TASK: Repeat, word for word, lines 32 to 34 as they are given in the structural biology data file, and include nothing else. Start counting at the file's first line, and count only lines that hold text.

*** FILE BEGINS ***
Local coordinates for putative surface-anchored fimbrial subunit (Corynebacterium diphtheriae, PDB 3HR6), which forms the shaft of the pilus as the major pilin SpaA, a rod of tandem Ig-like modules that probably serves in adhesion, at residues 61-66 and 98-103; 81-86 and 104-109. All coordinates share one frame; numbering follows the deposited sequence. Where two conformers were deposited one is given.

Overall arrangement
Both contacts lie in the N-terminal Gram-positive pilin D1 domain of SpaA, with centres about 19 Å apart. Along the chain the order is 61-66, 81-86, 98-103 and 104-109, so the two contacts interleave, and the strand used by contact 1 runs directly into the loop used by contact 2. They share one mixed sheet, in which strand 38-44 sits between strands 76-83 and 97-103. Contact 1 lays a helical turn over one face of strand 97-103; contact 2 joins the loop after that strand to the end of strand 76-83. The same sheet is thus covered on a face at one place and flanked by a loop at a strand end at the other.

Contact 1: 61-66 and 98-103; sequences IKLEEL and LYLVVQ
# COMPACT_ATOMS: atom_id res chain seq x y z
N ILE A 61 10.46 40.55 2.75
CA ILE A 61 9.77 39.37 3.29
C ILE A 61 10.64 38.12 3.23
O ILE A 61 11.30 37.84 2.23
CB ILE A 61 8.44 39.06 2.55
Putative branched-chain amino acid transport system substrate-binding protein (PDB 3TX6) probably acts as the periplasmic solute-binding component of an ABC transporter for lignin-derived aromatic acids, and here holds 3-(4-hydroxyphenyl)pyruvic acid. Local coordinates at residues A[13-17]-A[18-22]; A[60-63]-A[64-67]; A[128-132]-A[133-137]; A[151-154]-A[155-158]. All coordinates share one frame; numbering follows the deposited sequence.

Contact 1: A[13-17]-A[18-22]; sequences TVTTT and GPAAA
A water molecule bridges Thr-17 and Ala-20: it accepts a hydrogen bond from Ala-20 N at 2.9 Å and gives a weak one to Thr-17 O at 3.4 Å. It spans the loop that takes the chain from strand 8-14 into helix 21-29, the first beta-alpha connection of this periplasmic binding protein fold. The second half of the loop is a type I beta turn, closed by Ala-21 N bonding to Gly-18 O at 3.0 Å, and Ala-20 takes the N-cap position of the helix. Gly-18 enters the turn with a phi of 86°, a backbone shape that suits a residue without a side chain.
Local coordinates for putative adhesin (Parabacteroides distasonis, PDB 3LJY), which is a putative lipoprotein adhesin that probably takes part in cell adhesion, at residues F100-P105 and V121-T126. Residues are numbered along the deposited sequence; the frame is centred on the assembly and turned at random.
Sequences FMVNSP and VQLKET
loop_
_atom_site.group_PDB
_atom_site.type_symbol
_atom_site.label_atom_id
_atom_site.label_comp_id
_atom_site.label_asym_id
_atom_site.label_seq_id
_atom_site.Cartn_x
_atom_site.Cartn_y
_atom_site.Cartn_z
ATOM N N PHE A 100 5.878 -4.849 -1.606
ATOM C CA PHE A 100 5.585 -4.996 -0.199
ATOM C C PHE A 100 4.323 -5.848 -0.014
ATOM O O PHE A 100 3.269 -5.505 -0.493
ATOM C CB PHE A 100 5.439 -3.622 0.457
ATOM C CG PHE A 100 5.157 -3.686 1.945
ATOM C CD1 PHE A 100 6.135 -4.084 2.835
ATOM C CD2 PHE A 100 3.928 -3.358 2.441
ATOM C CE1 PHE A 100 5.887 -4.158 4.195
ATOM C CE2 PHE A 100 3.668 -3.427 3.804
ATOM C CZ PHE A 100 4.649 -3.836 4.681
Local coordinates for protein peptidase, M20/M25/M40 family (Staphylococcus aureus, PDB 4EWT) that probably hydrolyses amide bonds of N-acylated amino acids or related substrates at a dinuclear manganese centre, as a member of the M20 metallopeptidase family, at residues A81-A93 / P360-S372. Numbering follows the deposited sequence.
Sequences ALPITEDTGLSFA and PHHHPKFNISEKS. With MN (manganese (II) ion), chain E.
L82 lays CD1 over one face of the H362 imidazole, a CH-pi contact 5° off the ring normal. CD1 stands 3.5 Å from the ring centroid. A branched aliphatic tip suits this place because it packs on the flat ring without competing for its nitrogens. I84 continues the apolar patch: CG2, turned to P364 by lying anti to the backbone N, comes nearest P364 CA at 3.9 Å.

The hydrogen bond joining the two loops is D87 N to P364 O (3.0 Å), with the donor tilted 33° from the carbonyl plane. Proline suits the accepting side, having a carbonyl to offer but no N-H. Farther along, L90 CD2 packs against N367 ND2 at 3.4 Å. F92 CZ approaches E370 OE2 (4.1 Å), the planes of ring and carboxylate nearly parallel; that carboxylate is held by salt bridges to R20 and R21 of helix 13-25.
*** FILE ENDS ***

ATOM C CD1 PHE A 100 6.135 -4.084 2.835
ATOM C CD2 PHE A 100 3.928 -3.358 2.441
ATOM C CE1 PHE A 100 5.887 -4.158 4.195